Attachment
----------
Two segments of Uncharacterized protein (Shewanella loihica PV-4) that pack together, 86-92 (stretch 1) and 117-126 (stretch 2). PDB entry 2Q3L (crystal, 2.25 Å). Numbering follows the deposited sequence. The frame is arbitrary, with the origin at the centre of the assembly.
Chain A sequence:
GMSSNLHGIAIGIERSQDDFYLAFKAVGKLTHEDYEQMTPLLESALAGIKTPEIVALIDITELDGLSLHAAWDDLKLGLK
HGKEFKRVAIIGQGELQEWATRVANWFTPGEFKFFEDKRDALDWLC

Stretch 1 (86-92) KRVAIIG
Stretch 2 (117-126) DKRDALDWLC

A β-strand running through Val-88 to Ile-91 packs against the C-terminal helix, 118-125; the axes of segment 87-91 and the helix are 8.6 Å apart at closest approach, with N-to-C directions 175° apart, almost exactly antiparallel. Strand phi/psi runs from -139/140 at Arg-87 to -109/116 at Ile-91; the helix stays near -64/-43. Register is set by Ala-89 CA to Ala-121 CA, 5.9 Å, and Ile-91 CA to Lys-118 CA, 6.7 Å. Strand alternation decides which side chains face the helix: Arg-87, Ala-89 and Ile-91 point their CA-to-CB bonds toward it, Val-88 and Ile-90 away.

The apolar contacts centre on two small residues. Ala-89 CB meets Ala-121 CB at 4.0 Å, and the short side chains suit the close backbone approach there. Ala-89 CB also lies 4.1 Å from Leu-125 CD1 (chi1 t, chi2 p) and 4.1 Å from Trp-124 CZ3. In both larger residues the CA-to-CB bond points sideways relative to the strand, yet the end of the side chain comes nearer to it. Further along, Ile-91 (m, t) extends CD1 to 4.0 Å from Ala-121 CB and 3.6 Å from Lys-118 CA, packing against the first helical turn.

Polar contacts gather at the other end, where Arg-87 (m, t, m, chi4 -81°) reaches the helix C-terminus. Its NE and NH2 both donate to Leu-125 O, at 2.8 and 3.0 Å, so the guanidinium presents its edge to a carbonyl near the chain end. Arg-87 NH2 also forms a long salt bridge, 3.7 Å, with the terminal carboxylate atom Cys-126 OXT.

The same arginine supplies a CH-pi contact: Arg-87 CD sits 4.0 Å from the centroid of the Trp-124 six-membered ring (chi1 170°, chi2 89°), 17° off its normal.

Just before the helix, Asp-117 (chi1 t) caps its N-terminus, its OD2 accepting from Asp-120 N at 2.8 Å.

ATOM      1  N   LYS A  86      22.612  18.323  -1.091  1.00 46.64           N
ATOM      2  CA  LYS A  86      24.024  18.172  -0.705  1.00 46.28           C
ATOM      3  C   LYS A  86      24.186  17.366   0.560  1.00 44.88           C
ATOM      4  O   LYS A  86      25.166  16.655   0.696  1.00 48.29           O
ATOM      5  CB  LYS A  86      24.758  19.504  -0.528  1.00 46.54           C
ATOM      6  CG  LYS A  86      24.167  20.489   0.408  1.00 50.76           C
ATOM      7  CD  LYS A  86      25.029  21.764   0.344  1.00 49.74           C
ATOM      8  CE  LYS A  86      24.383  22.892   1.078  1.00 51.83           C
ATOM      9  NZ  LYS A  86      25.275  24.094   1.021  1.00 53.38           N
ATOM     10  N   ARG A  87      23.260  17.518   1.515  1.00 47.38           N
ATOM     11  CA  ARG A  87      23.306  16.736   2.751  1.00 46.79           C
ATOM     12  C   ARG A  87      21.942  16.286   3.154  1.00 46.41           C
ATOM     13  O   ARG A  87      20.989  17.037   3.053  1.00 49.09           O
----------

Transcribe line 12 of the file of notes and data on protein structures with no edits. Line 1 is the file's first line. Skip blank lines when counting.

ATOM      1  N   LYS A  86      22.612  18.323  -1.091  1.00 46.64           N